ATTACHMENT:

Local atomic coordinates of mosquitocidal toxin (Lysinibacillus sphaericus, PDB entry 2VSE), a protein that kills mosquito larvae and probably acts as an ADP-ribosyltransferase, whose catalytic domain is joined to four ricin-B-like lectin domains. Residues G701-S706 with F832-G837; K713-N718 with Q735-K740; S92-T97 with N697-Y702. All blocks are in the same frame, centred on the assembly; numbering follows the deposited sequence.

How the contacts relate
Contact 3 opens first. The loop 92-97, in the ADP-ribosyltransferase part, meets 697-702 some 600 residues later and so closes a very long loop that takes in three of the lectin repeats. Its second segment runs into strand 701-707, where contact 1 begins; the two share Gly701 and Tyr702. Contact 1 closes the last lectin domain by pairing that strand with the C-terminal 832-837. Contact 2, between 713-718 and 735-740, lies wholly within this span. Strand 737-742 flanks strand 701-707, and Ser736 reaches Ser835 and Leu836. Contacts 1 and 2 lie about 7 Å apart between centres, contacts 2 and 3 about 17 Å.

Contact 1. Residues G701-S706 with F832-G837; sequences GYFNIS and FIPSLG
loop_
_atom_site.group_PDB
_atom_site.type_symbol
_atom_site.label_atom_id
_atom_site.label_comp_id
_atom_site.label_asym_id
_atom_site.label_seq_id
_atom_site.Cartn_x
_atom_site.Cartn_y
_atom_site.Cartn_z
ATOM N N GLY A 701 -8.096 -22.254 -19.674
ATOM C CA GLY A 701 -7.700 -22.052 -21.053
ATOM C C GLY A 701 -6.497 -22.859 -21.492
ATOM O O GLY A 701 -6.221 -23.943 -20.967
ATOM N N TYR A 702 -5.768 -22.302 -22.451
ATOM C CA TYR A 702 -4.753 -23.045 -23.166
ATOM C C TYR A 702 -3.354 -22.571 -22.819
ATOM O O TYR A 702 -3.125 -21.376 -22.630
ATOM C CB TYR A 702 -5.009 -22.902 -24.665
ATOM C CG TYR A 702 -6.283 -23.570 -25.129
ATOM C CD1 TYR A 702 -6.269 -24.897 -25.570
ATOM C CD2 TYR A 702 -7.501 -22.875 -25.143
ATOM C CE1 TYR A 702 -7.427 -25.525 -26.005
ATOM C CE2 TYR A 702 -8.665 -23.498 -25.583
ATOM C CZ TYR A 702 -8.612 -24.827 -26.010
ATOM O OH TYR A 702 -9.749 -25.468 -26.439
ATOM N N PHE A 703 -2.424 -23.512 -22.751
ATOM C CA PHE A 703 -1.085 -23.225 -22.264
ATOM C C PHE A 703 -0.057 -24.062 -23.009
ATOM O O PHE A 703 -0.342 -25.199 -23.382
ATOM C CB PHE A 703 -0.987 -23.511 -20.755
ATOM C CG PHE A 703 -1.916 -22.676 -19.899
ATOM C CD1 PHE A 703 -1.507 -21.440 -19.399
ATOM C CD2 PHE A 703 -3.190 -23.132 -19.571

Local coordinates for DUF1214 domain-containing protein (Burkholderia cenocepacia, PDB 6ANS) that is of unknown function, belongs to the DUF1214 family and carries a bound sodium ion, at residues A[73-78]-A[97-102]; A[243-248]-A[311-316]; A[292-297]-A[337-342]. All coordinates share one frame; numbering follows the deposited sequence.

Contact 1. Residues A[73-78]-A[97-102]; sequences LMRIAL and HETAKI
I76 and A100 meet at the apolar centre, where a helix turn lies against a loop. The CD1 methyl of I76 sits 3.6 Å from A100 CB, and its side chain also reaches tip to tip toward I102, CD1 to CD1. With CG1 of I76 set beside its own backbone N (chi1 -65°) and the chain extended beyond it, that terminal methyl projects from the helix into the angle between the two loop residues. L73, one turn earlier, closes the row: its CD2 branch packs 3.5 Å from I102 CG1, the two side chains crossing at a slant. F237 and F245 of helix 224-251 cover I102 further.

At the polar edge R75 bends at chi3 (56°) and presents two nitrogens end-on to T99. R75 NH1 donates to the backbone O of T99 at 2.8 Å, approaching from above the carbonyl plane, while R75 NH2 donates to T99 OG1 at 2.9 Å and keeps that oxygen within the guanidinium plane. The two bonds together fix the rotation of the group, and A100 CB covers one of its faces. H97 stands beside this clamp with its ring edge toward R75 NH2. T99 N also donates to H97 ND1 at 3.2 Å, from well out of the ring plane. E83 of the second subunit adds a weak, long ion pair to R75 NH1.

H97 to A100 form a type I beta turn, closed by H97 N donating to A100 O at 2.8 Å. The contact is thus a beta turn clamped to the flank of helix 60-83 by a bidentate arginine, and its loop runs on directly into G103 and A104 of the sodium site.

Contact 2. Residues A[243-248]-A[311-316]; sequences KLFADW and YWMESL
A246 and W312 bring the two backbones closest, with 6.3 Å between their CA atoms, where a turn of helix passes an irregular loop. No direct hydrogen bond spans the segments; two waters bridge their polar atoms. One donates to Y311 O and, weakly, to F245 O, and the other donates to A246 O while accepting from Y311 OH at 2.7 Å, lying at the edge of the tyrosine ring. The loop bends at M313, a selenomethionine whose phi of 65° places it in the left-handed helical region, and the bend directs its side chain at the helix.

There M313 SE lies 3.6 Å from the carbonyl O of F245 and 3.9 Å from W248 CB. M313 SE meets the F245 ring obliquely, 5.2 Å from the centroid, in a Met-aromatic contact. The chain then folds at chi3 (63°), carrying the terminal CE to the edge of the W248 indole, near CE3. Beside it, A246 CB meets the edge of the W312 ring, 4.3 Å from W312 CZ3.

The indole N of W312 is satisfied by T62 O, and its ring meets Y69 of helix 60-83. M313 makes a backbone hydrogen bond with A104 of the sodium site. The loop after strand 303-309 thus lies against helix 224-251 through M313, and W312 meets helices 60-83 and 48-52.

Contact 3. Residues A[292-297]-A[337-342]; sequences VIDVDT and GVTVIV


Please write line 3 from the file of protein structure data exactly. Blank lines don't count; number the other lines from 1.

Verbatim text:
Contact 3 opens first. The loop 92-97, in the ADP-ribosyltransferase part, meets 697-702 some 600 residues later and so closes a very long loop that takes in three of the lectin repeats. Its second segment runs into strand 701-707, where contact 1 begins; the two share Gly701 and Tyr702. Contact 1 closes the last lectin domain by pairing that strand with the C-terminal 832-837. Contact 2, between 713-718 and 735-740, lies wholly within this span. Strand 737-742 flanks strand 701-707, and Ser736 reaches Ser835 and Leu836. Contacts 1 and 2 lie about 7 Å apart between centres, contacts 2 and 3 about 17 Å.